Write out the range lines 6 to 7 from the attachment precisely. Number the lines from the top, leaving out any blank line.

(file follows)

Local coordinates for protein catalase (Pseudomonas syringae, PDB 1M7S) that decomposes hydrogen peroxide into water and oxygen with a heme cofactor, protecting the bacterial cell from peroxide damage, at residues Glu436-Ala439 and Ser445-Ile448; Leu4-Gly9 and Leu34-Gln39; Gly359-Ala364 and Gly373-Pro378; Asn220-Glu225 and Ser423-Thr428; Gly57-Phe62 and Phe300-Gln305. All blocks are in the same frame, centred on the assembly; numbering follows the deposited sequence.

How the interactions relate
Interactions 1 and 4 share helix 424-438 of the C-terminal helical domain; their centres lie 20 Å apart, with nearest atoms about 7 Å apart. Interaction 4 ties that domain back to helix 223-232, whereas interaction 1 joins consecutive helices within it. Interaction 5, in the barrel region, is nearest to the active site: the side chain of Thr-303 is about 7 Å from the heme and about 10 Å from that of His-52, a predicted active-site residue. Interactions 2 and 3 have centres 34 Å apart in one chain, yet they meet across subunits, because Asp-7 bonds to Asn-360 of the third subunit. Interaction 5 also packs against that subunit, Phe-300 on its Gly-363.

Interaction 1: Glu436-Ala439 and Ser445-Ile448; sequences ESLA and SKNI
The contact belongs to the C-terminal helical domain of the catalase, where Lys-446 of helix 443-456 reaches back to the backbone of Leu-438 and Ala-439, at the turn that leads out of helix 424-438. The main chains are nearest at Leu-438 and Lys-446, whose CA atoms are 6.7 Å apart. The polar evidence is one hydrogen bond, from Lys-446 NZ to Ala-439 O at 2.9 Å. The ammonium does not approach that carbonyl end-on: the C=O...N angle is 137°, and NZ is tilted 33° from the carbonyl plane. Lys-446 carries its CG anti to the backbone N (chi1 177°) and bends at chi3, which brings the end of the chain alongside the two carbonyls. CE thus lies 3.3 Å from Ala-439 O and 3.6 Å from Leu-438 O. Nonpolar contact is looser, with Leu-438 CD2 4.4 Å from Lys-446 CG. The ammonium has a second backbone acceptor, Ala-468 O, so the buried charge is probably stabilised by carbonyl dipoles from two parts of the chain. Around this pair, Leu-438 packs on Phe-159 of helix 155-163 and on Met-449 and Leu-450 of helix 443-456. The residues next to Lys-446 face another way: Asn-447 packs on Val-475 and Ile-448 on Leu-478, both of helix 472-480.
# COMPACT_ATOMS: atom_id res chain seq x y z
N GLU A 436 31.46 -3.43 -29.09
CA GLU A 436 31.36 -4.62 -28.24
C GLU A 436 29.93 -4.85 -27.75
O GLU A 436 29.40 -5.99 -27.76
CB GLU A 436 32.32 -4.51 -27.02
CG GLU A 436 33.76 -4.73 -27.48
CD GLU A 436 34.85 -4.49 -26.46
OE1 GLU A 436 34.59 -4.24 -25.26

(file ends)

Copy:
# COMPACT_ATOMS: atom_id res chain seq x y z
N GLU A 436 31.46 -3.43 -29.09